Guest Blog by Mr. Schlatter
As part of the Early Literacy Act, the State of Iowa has required school districts to start screening their students in grades K-3 for indications of reading struggles. To do this, the Hudson School district has chosen to use the state approved FAST (Formative Assessment System for Teachers) test. This screening tool is a battery of tests which measure different early literacy skills/ abilities at different grade levels. The battery includes…
At Kindergarten – Letter Naming, Letter Sounds, Onset Sounds, Sight Words, Concepts about Print, Word Segmenting, and Nonsense Words
At First Grade- Sight Words, Word Segmenting, Nonsense Words, Sentence Reading, CBM Reading and aReading
At Second & Third Grades – CBM Reading and aReading
The concept of screening students for indicators of reading success is not something new to Hudson. For years, we have used the DIBELS (Dynamic Indicators of Early Literacy Success) and DIBELS Next tools. Data collected from these screeners has been collected and shared with students/parents. Within the school, data collected from these tools has been used to guide instruction and measure student growth.
So, you might be asking “What’s new then?” What is new is that the legislation now requires school districts to notify parents/guardians of non-proficient students and let them know that their child is “substantially discrepant” within the area of reading. When parents and I hear that term, it makes us shudder! For parents, it implies a message that says my child is way behind and can’t read. For me, it implies that schools/teachers are not doing their job. And in either case, I don’t believe those messages to be true!
To justify this, let’s look at a few things. First, data shows that student literacy growth is occurring. Many of our students, who were classified as being substantially discrepant, have made great growth since the first testing period. Unfortunately, this growth isn’t what gets all the attention. Instead, we focus on the only term supported by the state (substantially discrepant). And, that’s sad. I recognize that the State is sending a message to everyone that reading counts; and I fully agree and support that. The part that I struggle with is that fact that the one benchmark score is used as the one ultimate indicator from which we declare a student “substantially discrepant”. The second thing I would like to focus on is the effort that schools/teachers are putting towards meeting the literacy needs of our students. In my years of education, I have never been part of a time when teachers are working harder, and yet feeling so deflated on the public front. For example, this year we have asked our teachers to implement a new English/Language Arts curriculum which brings a new philosophy and a variety of new resources with it. Therefore, year one of implementation has been a year of exploration and survival all at the same time. Because of this, teachers have had to spend a vast amount of time and energy figuring out what to do and how to do it within the new Wonders Program. By itself, this has been a daunting task. Now, add the new FAST tool and all its nuisances of it on top and you can see why many teachers feel a little overwhelmed. Yet, they come with hearts dedicated to doing their best and giving all they can so that their students/your children grow and learn.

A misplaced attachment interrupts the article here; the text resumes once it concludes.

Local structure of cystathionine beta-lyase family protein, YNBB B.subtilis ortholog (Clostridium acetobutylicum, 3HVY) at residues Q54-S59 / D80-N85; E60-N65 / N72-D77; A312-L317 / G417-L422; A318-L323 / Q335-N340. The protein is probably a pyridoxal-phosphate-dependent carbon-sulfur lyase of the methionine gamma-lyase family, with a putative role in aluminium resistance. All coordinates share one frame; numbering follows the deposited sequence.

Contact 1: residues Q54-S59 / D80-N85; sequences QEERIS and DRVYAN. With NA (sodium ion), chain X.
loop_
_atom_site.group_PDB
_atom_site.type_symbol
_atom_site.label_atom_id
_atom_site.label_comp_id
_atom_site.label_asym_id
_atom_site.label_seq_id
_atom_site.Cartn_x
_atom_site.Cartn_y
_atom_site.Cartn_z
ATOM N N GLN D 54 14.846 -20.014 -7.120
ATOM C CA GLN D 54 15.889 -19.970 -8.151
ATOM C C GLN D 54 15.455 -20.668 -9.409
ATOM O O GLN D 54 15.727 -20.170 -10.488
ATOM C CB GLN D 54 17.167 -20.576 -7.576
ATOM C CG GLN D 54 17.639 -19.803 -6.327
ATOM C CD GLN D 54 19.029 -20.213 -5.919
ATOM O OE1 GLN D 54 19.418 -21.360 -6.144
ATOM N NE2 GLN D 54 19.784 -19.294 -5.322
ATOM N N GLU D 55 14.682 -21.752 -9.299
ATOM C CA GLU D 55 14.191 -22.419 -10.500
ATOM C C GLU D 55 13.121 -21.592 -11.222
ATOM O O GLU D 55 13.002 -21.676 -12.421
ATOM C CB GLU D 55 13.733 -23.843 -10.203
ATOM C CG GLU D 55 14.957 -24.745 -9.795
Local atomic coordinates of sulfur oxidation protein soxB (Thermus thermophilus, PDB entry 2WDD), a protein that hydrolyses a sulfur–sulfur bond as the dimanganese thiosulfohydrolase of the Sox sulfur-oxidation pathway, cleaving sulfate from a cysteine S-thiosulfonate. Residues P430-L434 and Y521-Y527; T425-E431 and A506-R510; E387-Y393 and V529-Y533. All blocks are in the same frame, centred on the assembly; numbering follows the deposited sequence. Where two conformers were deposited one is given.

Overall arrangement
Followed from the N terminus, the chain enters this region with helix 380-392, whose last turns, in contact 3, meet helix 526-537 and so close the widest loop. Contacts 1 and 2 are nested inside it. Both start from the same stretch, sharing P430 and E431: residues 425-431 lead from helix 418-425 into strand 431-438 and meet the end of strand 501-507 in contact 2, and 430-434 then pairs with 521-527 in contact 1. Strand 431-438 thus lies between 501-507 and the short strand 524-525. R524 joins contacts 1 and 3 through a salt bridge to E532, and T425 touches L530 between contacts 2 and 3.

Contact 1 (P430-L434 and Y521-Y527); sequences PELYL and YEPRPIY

Growing and learning is what schools are all about, and with that I have no debate. At Hudson, we are committed to building an educational system that works. This means we will continue to look at our resources (time, people, curriculum, partnerships with UNI and with families, etc.) and evaluate how we are using them. Meeting the new expectations behind the ELA legislation is challenging, but not unattainable. There are some parts of the new Early Literacy Law that don’t make sense to us who are in the trenches. But this won’t prevent us from giving it our best to attain the lofty expectations that it places on us. So please join forces with us in this journey. Your children are growing and it is our hope that no one ever gets saddled with the label “substantially discrepant”.